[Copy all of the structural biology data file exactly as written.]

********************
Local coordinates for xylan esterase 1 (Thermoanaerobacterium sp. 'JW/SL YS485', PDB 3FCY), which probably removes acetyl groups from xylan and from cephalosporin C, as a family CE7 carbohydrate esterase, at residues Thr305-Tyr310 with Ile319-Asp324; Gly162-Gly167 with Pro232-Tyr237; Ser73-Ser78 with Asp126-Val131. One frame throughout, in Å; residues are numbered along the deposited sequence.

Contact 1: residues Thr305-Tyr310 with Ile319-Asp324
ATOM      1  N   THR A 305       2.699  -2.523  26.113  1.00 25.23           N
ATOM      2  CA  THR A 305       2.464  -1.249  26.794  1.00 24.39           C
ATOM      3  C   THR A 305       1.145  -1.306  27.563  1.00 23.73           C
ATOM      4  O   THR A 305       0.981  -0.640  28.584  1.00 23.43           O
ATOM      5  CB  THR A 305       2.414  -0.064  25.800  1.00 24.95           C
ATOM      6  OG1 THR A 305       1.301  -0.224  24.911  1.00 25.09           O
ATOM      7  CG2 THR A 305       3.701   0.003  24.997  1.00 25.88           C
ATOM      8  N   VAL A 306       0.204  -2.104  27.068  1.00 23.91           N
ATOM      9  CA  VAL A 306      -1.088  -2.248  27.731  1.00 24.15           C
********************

Local coordinates for xylan esterase 1 (Thermoanaerobacterium sp. 'JW/SL YS485', PDB 3FCY), which probably removes acetyl groups from xylan and from cephalosporin C, as a family CE7 carbohydrate esterase, at residues Thr305-Tyr310 with Ile319-Asp324; Gly162-Gly167 with Pro232-Tyr237; Ser73-Ser78 with Asp126-Val131. One frame throughout, in Å; residues are numbered along the deposited sequence.

Contact 1: residues Thr305-Tyr310 with Ile319-Asp324
ATOM      1  N   THR A 305       2.699  -2.523  26.113  1.00 25.23           N
ATOM      2  CA  THR A 305       2.464  -1.249  26.794  1.00 24.39           C
ATOM      3  C   THR A 305       1.145  -1.306  27.563  1.00 23.73           C
ATOM      4  O   THR A 305       0.981  -0.640  28.584  1.00 23.43           O
ATOM      5  CB  THR A 305       2.414  -0.064  25.800  1.00 24.95           C
ATOM      6  OG1 THR A 305       1.301  -0.224  24.911  1.00 25.09           O
ATOM      7  CG2 THR A 305       3.701   0.003  24.997  1.00 25.88           C
ATOM      8  N   VAL A 306       0.204  -2.104  27.068  1.00 23.91           N
ATOM      9  CA  VAL A 306      -1.088  -2.248  27.731  1.00 24.15           C